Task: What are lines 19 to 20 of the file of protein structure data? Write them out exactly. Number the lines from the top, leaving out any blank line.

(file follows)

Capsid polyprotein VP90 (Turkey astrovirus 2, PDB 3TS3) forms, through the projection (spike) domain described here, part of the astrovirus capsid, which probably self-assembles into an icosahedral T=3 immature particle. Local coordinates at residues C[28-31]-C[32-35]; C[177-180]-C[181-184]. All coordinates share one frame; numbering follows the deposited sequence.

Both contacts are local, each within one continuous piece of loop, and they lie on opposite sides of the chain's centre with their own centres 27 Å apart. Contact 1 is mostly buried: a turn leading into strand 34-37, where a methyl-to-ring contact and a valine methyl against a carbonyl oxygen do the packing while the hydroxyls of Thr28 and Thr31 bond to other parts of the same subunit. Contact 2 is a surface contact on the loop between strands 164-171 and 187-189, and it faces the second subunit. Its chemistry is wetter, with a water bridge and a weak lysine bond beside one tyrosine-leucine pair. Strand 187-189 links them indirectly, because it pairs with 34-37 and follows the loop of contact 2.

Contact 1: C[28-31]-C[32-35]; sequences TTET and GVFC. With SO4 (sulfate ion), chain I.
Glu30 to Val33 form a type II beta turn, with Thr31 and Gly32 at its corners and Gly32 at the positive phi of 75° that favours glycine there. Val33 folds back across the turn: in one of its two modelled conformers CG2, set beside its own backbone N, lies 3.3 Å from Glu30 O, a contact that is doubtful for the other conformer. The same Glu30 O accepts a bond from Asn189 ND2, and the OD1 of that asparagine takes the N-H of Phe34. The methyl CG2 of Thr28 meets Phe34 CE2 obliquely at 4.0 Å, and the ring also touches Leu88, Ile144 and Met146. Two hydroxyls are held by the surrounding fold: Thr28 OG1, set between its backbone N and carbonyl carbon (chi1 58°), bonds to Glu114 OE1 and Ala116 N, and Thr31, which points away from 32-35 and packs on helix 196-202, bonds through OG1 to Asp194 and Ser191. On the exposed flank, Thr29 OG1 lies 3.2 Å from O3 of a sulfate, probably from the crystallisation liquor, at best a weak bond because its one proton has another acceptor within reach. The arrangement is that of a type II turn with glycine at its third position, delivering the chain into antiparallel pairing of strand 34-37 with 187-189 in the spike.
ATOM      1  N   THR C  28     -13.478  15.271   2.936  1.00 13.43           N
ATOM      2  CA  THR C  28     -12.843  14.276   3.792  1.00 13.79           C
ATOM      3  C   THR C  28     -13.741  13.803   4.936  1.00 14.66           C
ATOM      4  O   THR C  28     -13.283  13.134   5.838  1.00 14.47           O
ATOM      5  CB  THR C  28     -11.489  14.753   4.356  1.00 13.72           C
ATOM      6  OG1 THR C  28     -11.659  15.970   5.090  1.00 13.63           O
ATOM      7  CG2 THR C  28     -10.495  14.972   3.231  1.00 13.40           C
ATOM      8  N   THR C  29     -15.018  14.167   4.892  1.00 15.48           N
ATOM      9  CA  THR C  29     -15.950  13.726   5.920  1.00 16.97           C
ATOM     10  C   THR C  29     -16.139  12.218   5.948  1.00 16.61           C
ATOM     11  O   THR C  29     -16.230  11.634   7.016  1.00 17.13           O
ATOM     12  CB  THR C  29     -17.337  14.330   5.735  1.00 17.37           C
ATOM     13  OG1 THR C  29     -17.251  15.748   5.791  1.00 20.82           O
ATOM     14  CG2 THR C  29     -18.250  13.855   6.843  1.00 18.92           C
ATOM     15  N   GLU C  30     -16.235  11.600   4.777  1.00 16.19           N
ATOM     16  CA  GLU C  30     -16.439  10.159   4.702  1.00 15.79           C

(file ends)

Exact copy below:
ATOM     15  N   GLU C  30     -16.235  11.600   4.777  1.00 16.19           N
ATOM     16  CA  GLU C  30     -16.439  10.159   4.702  1.00 15.79           C